Q: We like that idea! Given the current climate, what do you think the future holds for women in the male-dominated sphere of politics after Brexit?
Harriet: It is interesting, we could in a few months time, have all the major political parties being run by women. This is really exciting, but on the other hand, there is a trend in politics that women seem to get promoted in times of crisis.
If there is a really big job is going, that is hard and has a high chance of failure, men look at the job and think ‘there is going to be another chance for me to have this job, I could take this job, and through no fault of my own not succeed in it, and currently that poses too much risk.’ Whereas women are thinking ‘this could be my only chance of getting the job, this opportunity might not come around again,’ so they take it. So potentially a lot of women end up leading in one of the most difficult times in recent history, then, if and when they fail, we blame their gender.
I think there is going to be no good outcome of Brexit, no one will come out of it a winner. If the people leading at that time are women, people will sadly say that failure is a result of their gender.
Britain leaving the EU, means a turbulent time for women.
Q: Speaking of women in high-powered positions, which women in business do you greatly admire and why?
Harriet: I really admire Arianna Huffington, a controversial thing for a journalist to say! In terms of the media industry she is a visionary, she has understood how to build a successful media business, which is great.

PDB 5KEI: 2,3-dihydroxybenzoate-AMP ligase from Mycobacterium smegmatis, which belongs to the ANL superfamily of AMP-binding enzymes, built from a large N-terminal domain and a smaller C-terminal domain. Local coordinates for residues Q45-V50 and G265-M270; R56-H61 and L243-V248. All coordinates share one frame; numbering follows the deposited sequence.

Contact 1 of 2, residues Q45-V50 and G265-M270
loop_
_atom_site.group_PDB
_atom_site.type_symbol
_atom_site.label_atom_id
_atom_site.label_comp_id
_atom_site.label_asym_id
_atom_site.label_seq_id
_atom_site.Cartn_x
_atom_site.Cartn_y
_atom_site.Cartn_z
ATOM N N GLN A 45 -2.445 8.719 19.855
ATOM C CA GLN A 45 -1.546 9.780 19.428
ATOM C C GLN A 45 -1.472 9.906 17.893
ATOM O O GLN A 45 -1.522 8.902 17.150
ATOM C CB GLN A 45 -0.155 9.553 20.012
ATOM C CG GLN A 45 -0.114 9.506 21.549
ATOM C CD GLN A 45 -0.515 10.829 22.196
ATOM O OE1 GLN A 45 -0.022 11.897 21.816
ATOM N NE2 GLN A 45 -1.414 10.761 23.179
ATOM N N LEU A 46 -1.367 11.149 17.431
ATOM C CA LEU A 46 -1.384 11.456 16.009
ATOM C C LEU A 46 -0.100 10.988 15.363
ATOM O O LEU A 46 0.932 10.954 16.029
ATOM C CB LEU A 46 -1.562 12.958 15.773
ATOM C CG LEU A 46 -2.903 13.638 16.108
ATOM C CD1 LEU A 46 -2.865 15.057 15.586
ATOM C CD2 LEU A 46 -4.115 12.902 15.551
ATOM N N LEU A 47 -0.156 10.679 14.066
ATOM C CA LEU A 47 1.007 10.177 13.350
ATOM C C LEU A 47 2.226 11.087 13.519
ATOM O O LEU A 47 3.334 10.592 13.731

I also really like Helena Morrissey, she is really admirable and probably one of the most charming people I’ve ever met. I have learnt a lot from her handling men in situations, and how she manages to get them on side, I think she is excellent.
Q: What makes you feel empowered and motivated in your life, and why?
Harriet: I think what gets me out of bed is feeling that I’ve made somebody’s life better, it is a strange thing but I really need it. I need to feel like I have helped someone else in some way, I would say I am a kind of ‘encourage-able meddler.’ I am really Interested in change and reactions to this, how we behave around change, and how we solve difficult problems. For me, it doesn’t matter what the problem is, I just like the process of challenging the mind, and unpicking a layered problem, in order to find a better answer.
Thanks Harriet, that was really enlightening and interesting!